Quote:    Greetings in Christ,



    In light of Fr. Guarnizo’s recent letter and Dr. Peters’ recent posts in response to that letter, I would like to continue discussion and reflection on the application of c. 915 vis-à-vis the Guarnizo-Johnson controversy.  I continue to find myself disagreeing with Dr. Peters’ interpretation of c. 915 in this case.  For the sake of argument, permit me to consider the situation in abstraction from Fr. Guarnizo’s own self-understanding of what he was doing when he refused communion to Ms. Johnson.  I want to focus on c. 915 and in particular on its use of the word “manifest”.   



    An Insuperable Burden?
    In one of Dr. Peters’ recent posts (“Canonical observations…”, March 15th) he cites a number of canons to show that, in light of its having the effect of restricting the rights of the faithful, we need to interpret c. 915 “as narrowly as reasonably possible”.  He then goes on to cite a number of traditional commentators to the effect that before a minister refuses the sacraments to someone, he must have no reasonable doubts about whether the person is publically unworthy in the technical sense.  Both these points are well taken.  I will argue though, that when analyzing Guarnizo-Johnson case, Peters does interpret c. 915 in an unreasonably narrow fashion.  I will also argue that a priest in Fr. Guarnizo’s shoes could reasonably have been free of doubts as to whether c. 915 applied to Ms. Johnson.  Peters writes, “…the burden is, without question, on the minister of holy Communion to verify that all of the conditions listed in canon 915 are satisfied before he withholds holy Communion from a member of the faithful who approaches for it publicly.”  In the Guarnizo-Johnson case, I don’t think this is an insuperable burden.
EVEN if it wasn't public in the sense that EVERYONE knew, if a priest has knowledge of a person's mortal sin and certainty that they have not confessed it, he's MORE than justified to refuse a person communion.  Not a common situation, no, but true.  Think of it this way: If the priest saw someone commit a murder or a sexual sin right before mass (any mortal sin would do) then the priest would not give that person communion.  I don't want to give examples because it's especially crass, but you can use your imagination.  The priest had sufficient reason to believe she was in mortal sin (she admitted it herself) and that's enough.  That's objective sufficient reason, too-- not even comparable to the questionable practice of some trad priest's refusing communion to people they don't know.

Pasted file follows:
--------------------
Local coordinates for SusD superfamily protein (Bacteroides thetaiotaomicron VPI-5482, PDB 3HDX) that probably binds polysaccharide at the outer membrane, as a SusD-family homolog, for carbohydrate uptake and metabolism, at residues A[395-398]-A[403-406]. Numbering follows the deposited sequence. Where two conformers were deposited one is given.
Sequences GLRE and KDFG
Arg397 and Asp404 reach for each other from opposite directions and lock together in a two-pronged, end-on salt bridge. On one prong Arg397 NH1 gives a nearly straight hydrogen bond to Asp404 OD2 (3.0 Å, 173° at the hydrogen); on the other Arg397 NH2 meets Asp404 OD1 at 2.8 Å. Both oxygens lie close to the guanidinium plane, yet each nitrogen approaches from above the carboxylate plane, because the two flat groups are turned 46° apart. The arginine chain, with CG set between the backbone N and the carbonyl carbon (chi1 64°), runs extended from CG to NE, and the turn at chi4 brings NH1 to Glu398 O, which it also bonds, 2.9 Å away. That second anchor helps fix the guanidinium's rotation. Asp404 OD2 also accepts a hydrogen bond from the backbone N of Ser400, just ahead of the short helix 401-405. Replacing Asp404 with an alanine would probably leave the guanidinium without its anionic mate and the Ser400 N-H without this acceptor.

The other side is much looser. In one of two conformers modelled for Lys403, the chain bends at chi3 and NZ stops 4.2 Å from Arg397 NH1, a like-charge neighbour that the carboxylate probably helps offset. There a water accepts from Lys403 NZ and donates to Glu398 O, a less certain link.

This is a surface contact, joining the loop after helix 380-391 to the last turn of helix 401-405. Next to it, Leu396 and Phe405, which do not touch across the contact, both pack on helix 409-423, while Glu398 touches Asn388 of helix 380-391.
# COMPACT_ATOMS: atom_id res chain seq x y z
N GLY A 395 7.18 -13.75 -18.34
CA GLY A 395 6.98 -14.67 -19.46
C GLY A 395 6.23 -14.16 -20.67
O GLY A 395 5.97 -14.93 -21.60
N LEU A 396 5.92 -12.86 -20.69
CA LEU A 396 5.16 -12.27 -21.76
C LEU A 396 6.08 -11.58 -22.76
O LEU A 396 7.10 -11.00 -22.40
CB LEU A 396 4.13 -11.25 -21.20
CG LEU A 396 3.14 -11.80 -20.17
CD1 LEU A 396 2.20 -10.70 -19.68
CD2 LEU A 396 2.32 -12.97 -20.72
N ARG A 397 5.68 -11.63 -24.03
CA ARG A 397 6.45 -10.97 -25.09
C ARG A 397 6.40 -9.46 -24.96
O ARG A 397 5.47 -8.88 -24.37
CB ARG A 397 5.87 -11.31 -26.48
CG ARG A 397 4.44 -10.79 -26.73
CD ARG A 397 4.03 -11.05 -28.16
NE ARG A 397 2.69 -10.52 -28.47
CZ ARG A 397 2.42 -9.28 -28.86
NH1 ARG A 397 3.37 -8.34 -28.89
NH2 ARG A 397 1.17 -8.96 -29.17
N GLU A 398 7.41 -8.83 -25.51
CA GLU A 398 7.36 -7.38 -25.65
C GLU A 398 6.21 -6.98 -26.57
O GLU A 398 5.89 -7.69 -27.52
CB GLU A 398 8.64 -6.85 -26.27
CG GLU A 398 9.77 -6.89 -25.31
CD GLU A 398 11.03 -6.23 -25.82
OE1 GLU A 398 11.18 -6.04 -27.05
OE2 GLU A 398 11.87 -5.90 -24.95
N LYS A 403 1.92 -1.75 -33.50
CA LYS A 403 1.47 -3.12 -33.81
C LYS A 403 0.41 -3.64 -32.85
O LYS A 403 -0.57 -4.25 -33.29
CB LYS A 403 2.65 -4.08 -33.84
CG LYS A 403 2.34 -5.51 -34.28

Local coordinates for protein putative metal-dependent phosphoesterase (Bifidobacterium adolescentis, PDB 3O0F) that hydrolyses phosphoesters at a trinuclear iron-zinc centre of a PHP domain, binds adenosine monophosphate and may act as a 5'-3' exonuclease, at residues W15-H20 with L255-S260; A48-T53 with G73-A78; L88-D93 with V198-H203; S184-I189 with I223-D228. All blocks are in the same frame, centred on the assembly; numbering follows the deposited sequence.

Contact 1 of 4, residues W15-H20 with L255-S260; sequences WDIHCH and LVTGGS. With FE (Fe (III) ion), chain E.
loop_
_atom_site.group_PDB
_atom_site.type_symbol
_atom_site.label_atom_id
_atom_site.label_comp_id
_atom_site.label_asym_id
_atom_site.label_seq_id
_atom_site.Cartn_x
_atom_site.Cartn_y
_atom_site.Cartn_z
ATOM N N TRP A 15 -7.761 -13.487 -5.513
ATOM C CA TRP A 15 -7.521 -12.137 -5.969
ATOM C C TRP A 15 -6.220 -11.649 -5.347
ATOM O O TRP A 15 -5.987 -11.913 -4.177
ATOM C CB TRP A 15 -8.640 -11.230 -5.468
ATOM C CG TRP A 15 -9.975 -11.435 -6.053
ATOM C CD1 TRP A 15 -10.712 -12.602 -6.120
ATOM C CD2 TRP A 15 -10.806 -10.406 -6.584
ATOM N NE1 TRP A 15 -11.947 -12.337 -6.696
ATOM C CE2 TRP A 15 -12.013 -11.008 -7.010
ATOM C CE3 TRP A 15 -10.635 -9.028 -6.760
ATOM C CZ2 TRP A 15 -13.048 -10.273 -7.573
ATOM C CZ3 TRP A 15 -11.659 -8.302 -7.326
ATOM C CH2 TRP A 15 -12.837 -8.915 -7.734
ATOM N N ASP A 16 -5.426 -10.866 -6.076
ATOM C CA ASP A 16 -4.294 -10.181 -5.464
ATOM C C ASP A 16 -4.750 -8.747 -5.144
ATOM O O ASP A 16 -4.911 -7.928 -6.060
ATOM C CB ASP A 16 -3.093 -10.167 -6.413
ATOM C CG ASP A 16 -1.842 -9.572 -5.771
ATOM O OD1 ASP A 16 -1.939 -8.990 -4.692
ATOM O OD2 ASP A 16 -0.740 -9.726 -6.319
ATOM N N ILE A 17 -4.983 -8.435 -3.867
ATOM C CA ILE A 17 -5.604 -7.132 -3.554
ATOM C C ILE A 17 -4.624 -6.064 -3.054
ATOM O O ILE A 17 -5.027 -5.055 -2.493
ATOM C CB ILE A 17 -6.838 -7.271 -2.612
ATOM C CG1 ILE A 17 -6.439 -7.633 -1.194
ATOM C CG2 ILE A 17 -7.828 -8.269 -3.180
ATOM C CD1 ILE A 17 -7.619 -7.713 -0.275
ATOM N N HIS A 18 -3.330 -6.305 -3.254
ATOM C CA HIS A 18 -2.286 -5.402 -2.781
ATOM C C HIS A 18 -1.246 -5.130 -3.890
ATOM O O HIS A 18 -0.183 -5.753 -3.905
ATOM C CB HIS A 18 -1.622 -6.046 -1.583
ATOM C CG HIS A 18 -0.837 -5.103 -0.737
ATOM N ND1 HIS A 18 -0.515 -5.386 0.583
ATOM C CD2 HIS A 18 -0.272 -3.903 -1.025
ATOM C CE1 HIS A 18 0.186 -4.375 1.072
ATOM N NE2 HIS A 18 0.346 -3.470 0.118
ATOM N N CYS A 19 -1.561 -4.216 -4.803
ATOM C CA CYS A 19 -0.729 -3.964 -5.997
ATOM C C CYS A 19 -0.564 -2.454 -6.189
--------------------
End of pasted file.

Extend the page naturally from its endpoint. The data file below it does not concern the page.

I thought you had to be a practicing Catholic to receive communion.  If she is a Buddhist then he can deny her on those grounds alone surely.

Otherwise why are we bitching about B16 and Brother Roger of Taize?
(03-22-2012, 04:38 PM)Mithrandylan Wrote: [ -> ]EVEN if it wasn't public in the sense that EVERYONE knew, if a priest has knowledge of a person's mortal sin and certainty that they have not confessed it, he's MORE than justified to refuse a person communion.  Not a common situation, no, but true.  Think of it this way: If the priest saw someone commit a murder or a sexual sin right before mass (any mortal sin would do) then the priest would not give that person communion.  I don't want to give examples because it's especially crass, but you can use your imagination.  The priest had sufficient reason to believe she was in mortal sin (she admitted it herself) and that's enough.  That's objective sufficient reason, too-- not even comparable to the questionable practice of some trad priest's refusing communion to people they don't know.

This is what I was trying to say above.  This sin would remain private, but it seems that the priest still has a duty to withhold the Eucharist.